Splitting large maps using map boundaries
When mapping a very large area, it can be useful to split the map between several map projects, and recombine the contours in a single, large, User Map. This can be done by using map boundaries created with explicit path points (see above), which can be used to define the mapped area of a project very precisely.
·Create boundary rectangles for each different map project to define the mapped area, using precisely entered path-point values to describe the corners of the rectangle. The boundaries of each project should be adjacent, so that the boundaries of all the required map projects combine to create a single large area.
·Set the boundary type of each boundary rectangle to Shore.
·Set the properties of the rectangle boundaries; Is Boundary and Closed Loop should be set to true, and Provide Depth and Show Boundary in Map should be false.
The map projects will generate contours only within the defined boundary areas. Contours from the adjacent map projects can then be recombined in a single User Map to create a finished map.
Map Boundary Configuration
Optional name field can be used to provide a descriptive name for a boundary. This field is populated with the name of imported polygons or paths when importing boundaries from Google Earth™.
2. Is Boundary
Specifies whether or not the boundary acts as a barrier during map generation. When this option is set, no contours are generated in the excluded areas. Typically, this value is set to yes, although it can be useful on occasion to provide depths from a path that does not act as a boundary (see Provide Depth, below).
3. Shorelines and Islands
Boundaries are always treated as closed polygons, and act to exclude data points from the generated depth map from either inside or outside the boundary area.
When a boundary is set to act as a shoreline, all data outside of the defined polygon is excluded. Note that this behaviour means that it is not possible to define, for example, two distinct shorelines within one map project. ReefMaster enforces this by allowing only a single shoreline per map.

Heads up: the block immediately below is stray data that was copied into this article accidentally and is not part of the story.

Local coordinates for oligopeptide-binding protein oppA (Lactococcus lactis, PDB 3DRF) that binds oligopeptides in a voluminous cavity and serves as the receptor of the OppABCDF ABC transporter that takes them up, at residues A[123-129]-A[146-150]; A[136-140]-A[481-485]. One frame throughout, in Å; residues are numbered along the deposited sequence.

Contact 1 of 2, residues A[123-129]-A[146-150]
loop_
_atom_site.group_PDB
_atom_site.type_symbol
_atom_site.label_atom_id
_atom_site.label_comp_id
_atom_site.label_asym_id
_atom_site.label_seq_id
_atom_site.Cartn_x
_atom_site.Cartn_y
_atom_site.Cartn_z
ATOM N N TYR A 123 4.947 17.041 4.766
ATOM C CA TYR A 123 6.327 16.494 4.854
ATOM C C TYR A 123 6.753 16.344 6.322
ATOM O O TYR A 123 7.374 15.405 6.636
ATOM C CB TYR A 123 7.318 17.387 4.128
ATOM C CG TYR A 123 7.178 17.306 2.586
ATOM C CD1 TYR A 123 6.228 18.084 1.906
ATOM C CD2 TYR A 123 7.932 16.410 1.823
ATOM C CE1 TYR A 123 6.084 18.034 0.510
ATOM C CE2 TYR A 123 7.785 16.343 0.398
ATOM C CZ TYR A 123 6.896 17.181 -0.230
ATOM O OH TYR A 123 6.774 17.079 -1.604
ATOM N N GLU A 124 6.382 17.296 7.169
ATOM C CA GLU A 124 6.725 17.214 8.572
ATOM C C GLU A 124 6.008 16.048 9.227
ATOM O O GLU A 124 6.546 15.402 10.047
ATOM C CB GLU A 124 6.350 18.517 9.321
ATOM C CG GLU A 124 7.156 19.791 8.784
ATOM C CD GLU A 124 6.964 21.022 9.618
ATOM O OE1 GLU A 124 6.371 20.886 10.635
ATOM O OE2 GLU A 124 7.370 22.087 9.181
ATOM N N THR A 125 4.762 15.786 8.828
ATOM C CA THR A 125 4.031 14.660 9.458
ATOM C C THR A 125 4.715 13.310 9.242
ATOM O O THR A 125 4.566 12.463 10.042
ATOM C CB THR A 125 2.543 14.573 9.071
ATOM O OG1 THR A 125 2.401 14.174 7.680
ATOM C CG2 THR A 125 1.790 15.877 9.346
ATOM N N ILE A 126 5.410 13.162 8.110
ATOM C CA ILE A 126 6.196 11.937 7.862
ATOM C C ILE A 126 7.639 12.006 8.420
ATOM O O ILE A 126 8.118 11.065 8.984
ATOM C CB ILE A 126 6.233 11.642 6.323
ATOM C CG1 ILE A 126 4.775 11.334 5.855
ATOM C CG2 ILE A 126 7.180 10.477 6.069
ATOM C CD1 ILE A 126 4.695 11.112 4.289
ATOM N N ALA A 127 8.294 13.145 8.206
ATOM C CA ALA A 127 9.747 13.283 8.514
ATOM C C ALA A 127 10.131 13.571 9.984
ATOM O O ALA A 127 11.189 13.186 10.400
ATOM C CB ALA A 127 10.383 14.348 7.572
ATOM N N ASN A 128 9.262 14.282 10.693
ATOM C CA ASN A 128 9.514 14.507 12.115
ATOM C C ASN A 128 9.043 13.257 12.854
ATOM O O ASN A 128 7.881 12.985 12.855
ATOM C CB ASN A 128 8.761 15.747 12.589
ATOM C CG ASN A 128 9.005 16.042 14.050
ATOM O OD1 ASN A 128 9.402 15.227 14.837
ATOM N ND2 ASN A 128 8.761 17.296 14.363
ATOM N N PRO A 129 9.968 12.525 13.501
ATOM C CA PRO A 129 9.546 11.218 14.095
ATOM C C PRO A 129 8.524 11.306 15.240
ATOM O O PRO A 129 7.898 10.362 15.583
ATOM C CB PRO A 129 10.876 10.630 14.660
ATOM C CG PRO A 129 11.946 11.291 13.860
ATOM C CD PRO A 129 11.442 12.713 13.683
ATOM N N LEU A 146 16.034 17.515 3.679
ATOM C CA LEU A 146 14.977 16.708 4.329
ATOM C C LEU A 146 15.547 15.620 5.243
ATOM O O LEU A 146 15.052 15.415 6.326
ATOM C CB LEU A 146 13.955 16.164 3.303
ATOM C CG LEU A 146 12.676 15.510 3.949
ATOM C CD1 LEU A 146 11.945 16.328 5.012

When a boundary is set to act as an island, all data within the defined polygon is excluded.
Configuring shorelines and islands
The configuration of shorelines and islands makes a big difference to the finished map. For example, accidentally configuring an island as a shoreline could end up excluding the vast majority of your map area from the finished map.
The Map Definition view makes it easy to see which areas of your generated map will be populated with data, by shading the excluded (land) areas, as shown in the image above. Excluded areas can often be seen more clearly with background maps off, especially when using aerial imagery backgrounds.
Boundaries can contribute depth information to the map generation process by using the Provide Depth setting and providing a depth value. Depths are provided at 1m intervals along the path, for the value provided. Zero depths are typically used for shorelines, but any depth value can be used; for example, the known depth of a dam wall could be used where the dam provides the map boundary.
When defining a region for map generation that is not related to natural features such as shorelines, set Provide Depth to off. This will create a boundary that limits the map area but does not interfere with the map data.
Using Boundaries to Add Spot Depth Data to the Map Project
Spot depth data can be added to a map project by creating a boundary that provides depth, but does not act as a barrier during map generation.
To add spot depth soundings to a map:
·Create a boundary with options Is Boundary and Show In Map set to off, and Provide Depth to on.
·Assign the required depth to the boundary. All points within a boundary are the same depth.
·Draw or enter the required boundary points on the map project.
Show Boundary in Map
This option determines whether the boundary is visible in the contour view of the map project.
For shorelines and islands, this is typically set to on. When defining map areas to combine map projects, or adding spot depth data, this value is usually set to off.
Select this option to close the selected path. The loop is closed by joining the first and last path points. Although paths are always treated as closed internally by ReefMaster, it can be useful for display purposes to complete the boundary.
Map Boundaries and Map Exports
When exporting a user map with boundaries to a Humminbird™ track file, there is an option to export the boundaries as a separate track. Exporting to a separate track allows the style to be defined differently to the contour line style for display on the Humminbird™ unit.
Lowrance™ LCM files
When exporting a user map to LCM files, map boundaries are treated as lake shorelines, giving blue lake outlines on a yellow land mass, as shown in the image below.
Shapefiles for AT5 Maps
Shoreline and islands are exported as polygons that define the land area of the map. These polygons are filled in the selected land colour. Shorelines and islands are also exported as major contour lines.